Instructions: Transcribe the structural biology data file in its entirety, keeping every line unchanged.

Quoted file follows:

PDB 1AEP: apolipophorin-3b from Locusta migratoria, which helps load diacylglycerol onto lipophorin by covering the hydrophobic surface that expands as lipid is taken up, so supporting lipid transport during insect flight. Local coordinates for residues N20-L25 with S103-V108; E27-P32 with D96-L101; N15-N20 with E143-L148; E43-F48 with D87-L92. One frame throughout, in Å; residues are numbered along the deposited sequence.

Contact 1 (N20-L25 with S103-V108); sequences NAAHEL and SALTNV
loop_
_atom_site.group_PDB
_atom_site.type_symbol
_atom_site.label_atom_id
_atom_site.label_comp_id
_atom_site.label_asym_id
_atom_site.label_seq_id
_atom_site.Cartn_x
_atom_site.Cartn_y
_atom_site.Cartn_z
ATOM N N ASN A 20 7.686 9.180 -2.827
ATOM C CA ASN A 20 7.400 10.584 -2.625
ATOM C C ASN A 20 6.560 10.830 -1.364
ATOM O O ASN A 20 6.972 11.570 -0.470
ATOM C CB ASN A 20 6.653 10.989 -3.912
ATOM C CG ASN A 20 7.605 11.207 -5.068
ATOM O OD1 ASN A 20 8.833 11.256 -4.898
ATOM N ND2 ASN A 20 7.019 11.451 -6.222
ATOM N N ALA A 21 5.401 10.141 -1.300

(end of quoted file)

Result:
PDB 1AEP: apolipophorin-3b from Locusta migratoria, which helps load diacylglycerol onto lipophorin by covering the hydrophobic surface that expands as lipid is taken up, so supporting lipid transport during insect flight. Local coordinates for residues N20-L25 with S103-V108; E27-P32 with D96-L101; N15-N20 with E143-L148; E43-F48 with D87-L92. One frame throughout, in Å; residues are numbered along the deposited sequence.

Contact 1 (N20-L25 with S103-V108); sequences NAAHEL and SALTNV
loop_
_atom_site.group_PDB
_atom_site.type_symbol
_atom_site.label_atom_id
_atom_site.label_comp_id
_atom_site.label_asym_id
_atom_site.label_seq_id
_atom_site.Cartn_x
_atom_site.Cartn_y
_atom_site.Cartn_z
ATOM N N ASN A 20 7.686 9.180 -2.827
ATOM C CA ASN A 20 7.400 10.584 -2.625
ATOM C C ASN A 20 6.560 10.830 -1.364
ATOM O O ASN A 20 6.972 11.570 -0.470
ATOM C CB ASN A 20 6.653 10.989 -3.912
ATOM C CG ASN A 20 7.605 11.207 -5.068
ATOM O OD1 ASN A 20 8.833 11.256 -4.898
ATOM N ND2 ASN A 20 7.019 11.451 -6.222
ATOM N N ALA A 21 5.401 10.141 -1.300